_ _ II. He looks down, and looks about, to the power of God shining in this lower world. He is not so taken up with the glories of his court as to neglect even the remotest of his territories; no, not the sea and dry land.

_ _ 1. He has founded the earth, Psalms 104:5. Though he has hung it upon nothing (Job 26:2), ponderibus librata suisbalanced by its own weight, yet it is as immovable as if it had been laid upon the surest foundations. He has built the earth upon her basis, so that though it has received a dangerous shock by the sin of man, and the malice of hell strikes at it, yet it shall not be removed for ever, that is, not till the end of time, when it must give way to the new earth. Dr. Hammond's paraphrase of this is worth noting: “God has fixed so strange a place for the earth, that, being a heavy body, one would think it should fall every minute; and yet, which way soever we would imagine it to stir, it must, contrary to the nature of such a body, fall upwards, and so can have no possible ruin but by tumbling into heaven.”

_ _ 2. He has set bounds to the sea; for that also is his. (1.) He brought it within bounds in the creation. At first the earth, which, being the more ponderous body, would subside of course, was covered with the deep (Psalms 104:6): The waters were above the mountains; and so it was unfit to be, as it was designed, a habitation for man; and therefore, on the third day, God said, Let the waters under the heaven be gathered to one place, and let the dry land appear, Genesis 1:9. This command of God is here called his rebuke, as if he gave it because he was displeased that the earth was thus covered with water and not fit for man to dwell on. Power went along with this word, and therefore it is also called here the voice of his thunder, which is a mighty voice and produces strange effects, Psalms 104:7. At thy rebuke, as if they were made sensible that they were out of their place, they fled; they hasted away (they called, and not in vain, to the rocks and mountains to cover them), as it is said on another occasion (Psalms 77:16), The waters saw thee, O God! the waters saw thee; they were afraid. Even those fluid bodies received the impression of God's terror. But was the Lord displeased against the rivers? No; it was for the salvation of his people, Habakkuk 3:8, Habakkuk 3:13. So here; God rebuked the waters for man's sake, to prepare room for him; for men must not be made as the fishes of the sea (Habakkuk 1:14); they must have air to breathe in. Immediately therefore, with all speed, the waters retired, Psalms 104:8. They go over hill and dale (as we say), go up by the mountains and down by the valleys; they will neither stop at the former nor lodge in the latter, but make the best of their way to the place which thou hast founded for them, and there they make their bed. Let the obsequiousness even of the unstable waters teach us obedience to the word and will of God; for shall man alone of all the creatures be obstinate? Let their retiring to and resting in the place assigned them teach us to acquiesce in the disposals of that wise providence which appoints us the bounds of our habitation. (2.) He keeps it within bounds, Psalms 104:9. The waters are forbidden to pass over the limits set them; they may not, and therefore they do not, turn again to cover the earth. Once they did, in Noah's flood, because God bade them, but never since, because he forbids them, having promised not to drown the world again. God himself glorifies in this instance of his power (Job 38:8, etc.) and uses it as an argument with us to fear him, Jeremiah 5:22. This, if duly considered, would keep the world in awe of the Lord and his goodness, That the waters of the sea would soon cover the earth if God did not restrain them.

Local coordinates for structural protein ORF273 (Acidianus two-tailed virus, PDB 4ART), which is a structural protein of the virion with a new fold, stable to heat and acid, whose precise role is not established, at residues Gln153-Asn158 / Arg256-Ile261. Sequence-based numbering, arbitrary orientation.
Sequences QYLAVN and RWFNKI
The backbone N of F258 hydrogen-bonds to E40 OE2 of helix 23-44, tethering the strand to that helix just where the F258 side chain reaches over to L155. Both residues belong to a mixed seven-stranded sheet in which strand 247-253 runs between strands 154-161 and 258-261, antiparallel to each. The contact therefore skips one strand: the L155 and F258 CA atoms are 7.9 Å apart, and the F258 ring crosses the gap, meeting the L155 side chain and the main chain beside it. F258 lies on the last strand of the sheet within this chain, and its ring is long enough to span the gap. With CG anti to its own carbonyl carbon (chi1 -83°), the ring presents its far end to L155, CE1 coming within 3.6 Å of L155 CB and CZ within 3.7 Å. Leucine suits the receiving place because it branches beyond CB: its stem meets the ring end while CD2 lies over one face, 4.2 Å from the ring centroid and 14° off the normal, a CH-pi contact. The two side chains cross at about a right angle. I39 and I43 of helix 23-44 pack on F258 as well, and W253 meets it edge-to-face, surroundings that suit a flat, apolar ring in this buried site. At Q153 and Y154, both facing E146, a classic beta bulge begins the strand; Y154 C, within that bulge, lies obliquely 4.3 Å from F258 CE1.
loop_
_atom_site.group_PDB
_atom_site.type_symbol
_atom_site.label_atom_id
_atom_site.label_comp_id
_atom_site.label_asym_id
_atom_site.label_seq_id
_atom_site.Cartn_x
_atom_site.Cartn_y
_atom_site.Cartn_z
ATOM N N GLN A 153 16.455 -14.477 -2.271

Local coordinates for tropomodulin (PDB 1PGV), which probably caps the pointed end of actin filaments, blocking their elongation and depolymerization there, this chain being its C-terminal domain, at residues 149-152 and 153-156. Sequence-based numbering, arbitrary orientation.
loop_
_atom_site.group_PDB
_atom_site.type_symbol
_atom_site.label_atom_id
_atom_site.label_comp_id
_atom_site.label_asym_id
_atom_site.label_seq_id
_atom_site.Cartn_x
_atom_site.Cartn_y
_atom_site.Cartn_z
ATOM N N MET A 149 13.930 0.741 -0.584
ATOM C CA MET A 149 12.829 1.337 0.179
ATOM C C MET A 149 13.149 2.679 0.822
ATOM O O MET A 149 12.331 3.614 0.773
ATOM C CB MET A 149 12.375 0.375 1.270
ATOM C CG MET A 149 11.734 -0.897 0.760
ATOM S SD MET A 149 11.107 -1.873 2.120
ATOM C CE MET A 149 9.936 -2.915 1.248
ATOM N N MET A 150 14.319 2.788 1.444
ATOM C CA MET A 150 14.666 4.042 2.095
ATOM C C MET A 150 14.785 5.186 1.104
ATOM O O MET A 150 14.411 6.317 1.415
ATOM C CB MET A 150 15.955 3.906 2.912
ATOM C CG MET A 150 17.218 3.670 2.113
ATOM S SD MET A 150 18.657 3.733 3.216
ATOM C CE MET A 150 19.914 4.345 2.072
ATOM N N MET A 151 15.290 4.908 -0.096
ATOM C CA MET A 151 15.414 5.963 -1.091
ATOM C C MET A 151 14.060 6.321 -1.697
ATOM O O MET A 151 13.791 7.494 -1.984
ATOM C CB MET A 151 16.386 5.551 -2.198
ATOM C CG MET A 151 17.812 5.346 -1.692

John Wesley's Explanatory Notes

[[no comment]]

Geneva Bible Translation Notes

Psalms 104:1

Bless the LORD, O my soul. O LORD my God, thou art very great; thou art (a) clothed with honour and majesty.

(a) The prophet shows that we do not need to enter into the heavens to seek God, for as much as all the order of nature, with the propriety and placing of the elements, are living mirrors to see his majesty in.

Cross-Reference Topical ResearchStrong's Concordance